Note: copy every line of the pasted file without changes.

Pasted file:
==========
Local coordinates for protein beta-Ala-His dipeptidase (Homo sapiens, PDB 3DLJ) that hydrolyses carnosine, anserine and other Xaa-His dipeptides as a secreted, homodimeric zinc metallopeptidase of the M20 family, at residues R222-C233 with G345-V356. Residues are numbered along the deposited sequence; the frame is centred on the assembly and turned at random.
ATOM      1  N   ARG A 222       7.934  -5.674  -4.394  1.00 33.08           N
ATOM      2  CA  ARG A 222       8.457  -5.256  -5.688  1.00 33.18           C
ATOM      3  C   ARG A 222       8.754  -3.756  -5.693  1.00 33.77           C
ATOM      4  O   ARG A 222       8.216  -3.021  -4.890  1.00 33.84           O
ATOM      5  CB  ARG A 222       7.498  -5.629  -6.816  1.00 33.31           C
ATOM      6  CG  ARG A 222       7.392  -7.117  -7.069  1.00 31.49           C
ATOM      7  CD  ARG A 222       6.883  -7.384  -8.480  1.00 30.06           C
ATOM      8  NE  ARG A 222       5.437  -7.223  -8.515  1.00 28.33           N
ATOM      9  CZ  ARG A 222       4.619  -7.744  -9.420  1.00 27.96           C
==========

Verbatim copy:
Local coordinates for protein beta-Ala-His dipeptidase (Homo sapiens, PDB 3DLJ) that hydrolyses carnosine, anserine and other Xaa-His dipeptides as a secreted, homodimeric zinc metallopeptidase of the M20 family, at residues R222-C233 with G345-V356. Residues are numbered along the deposited sequence; the frame is centred on the assembly and turned at random.
ATOM      1  N   ARG A 222       7.934  -5.674  -4.394  1.00 33.08           N
ATOM      2  CA  ARG A 222       8.457  -5.256  -5.688  1.00 33.18           C
ATOM      3  C   ARG A 222       8.754  -3.756  -5.693  1.00 33.77           C
ATOM      4  O   ARG A 222       8.216  -3.021  -4.890  1.00 33.84           O
ATOM      5  CB  ARG A 222       7.498  -5.629  -6.816  1.00 33.31           C
ATOM      6  CG  ARG A 222       7.392  -7.117  -7.069  1.00 31.49           C
ATOM      7  CD  ARG A 222       6.883  -7.384  -8.480  1.00 30.06           C
ATOM      8  NE  ARG A 222       5.437  -7.223  -8.515  1.00 28.33           N
ATOM      9  CZ  ARG A 222       4.619  -7.744  -9.420  1.00 27.96           C